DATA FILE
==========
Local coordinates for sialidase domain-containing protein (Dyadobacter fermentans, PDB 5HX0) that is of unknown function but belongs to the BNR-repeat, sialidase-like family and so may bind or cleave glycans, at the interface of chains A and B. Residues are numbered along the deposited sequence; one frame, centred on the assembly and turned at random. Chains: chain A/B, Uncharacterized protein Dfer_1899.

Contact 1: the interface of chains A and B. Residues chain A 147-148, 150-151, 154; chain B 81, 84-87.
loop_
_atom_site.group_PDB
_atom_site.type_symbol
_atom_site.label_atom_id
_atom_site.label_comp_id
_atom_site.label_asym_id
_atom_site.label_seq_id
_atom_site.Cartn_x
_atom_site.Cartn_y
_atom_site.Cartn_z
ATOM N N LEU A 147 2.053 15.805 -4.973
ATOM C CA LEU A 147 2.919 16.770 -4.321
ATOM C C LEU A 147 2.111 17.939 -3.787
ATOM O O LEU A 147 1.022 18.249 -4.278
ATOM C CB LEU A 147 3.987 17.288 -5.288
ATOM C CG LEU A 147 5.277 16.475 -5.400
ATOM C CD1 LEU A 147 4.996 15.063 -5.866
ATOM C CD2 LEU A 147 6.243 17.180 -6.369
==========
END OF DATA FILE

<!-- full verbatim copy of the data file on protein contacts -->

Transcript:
Local coordinates for sialidase domain-containing protein (Dyadobacter fermentans, PDB 5HX0) that is of unknown function but belongs to the BNR-repeat, sialidase-like family and so may bind or cleave glycans, at the interface of chains A and B. Residues are numbered along the deposited sequence; one frame, centred on the assembly and turned at random. Chains: chain A/B, Uncharacterized protein Dfer_1899.

Contact 1: the interface of chains A and B. Residues chain A 147-148, 150-151, 154; chain B 81, 84-87.
loop_
_atom_site.group_PDB
_atom_site.type_symbol
_atom_site.label_atom_id
_atom_site.label_comp_id
_atom_site.label_asym_id
_atom_site.label_seq_id
_atom_site.Cartn_x
_atom_site.Cartn_y
_atom_site.Cartn_z
ATOM N N LEU A 147 2.053 15.805 -4.973
ATOM C CA LEU A 147 2.919 16.770 -4.321
ATOM C C LEU A 147 2.111 17.939 -3.787
ATOM O O LEU A 147 1.022 18.249 -4.278
ATOM C CB LEU A 147 3.987 17.288 -5.288
ATOM C CG LEU A 147 5.277 16.475 -5.400
ATOM C CD1 LEU A 147 4.996 15.063 -5.866
ATOM C CD2 LEU A 147 6.243 17.180 -6.369